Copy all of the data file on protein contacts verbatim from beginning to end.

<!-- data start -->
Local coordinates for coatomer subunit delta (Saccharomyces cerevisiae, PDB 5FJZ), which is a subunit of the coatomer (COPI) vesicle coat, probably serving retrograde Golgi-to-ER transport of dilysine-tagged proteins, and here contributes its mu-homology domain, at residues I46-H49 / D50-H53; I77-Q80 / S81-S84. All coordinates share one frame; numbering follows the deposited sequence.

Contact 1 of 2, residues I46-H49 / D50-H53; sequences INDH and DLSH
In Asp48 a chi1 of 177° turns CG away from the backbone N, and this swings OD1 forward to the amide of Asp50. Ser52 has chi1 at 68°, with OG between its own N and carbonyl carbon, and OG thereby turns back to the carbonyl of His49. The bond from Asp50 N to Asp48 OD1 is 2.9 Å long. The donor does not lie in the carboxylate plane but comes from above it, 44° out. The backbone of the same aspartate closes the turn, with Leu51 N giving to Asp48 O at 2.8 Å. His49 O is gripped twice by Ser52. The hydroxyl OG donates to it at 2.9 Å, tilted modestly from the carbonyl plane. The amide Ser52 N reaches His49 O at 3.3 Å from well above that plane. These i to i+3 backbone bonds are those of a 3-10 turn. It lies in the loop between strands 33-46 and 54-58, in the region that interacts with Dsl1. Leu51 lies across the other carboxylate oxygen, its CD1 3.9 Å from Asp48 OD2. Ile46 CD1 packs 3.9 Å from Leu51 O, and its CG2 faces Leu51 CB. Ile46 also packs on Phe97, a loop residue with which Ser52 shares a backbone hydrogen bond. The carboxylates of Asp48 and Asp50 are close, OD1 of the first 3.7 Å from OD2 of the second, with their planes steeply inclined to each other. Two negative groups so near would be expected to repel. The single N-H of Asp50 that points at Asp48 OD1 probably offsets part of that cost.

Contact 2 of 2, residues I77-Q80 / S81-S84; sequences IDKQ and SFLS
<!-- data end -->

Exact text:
Local coordinates for coatomer subunit delta (Saccharomyces cerevisiae, PDB 5FJZ), which is a subunit of the coatomer (COPI) vesicle coat, probably serving retrograde Golgi-to-ER transport of dilysine-tagged proteins, and here contributes its mu-homology domain, at residues I46-H49 / D50-H53; I77-Q80 / S81-S84. All coordinates share one frame; numbering follows the deposited sequence.

Contact 1 of 2, residues I46-H49 / D50-H53; sequences INDH and DLSH
In Asp48 a chi1 of 177° turns CG away from the backbone N, and this swings OD1 forward to the amide of Asp50. Ser52 has chi1 at 68°, with OG between its own N and carbonyl carbon, and OG thereby turns back to the carbonyl of His49. The bond from Asp50 N to Asp48 OD1 is 2.9 Å long. The donor does not lie in the carboxylate plane but comes from above it, 44° out. The backbone of the same aspartate closes the turn, with Leu51 N giving to Asp48 O at 2.8 Å. His49 O is gripped twice by Ser52. The hydroxyl OG donates to it at 2.9 Å, tilted modestly from the carbonyl plane. The amide Ser52 N reaches His49 O at 3.3 Å from well above that plane. These i to i+3 backbone bonds are those of a 3-10 turn. It lies in the loop between strands 33-46 and 54-58, in the region that interacts with Dsl1. Leu51 lies across the other carboxylate oxygen, its CD1 3.9 Å from Asp48 OD2. Ile46 CD1 packs 3.9 Å from Leu51 O, and its CG2 faces Leu51 CB. Ile46 also packs on Phe97, a loop residue with which Ser52 shares a backbone hydrogen bond. The carboxylates of Asp48 and Asp50 are close, OD1 of the first 3.7 Å from OD2 of the second, with their planes steeply inclined to each other. Two negative groups so near would be expected to repel. The single N-H of Asp50 that points at Asp48 OD1 probably offsets part of that cost.

Contact 2 of 2, residues I77-Q80 / S81-S84; sequences IDKQ and SFLS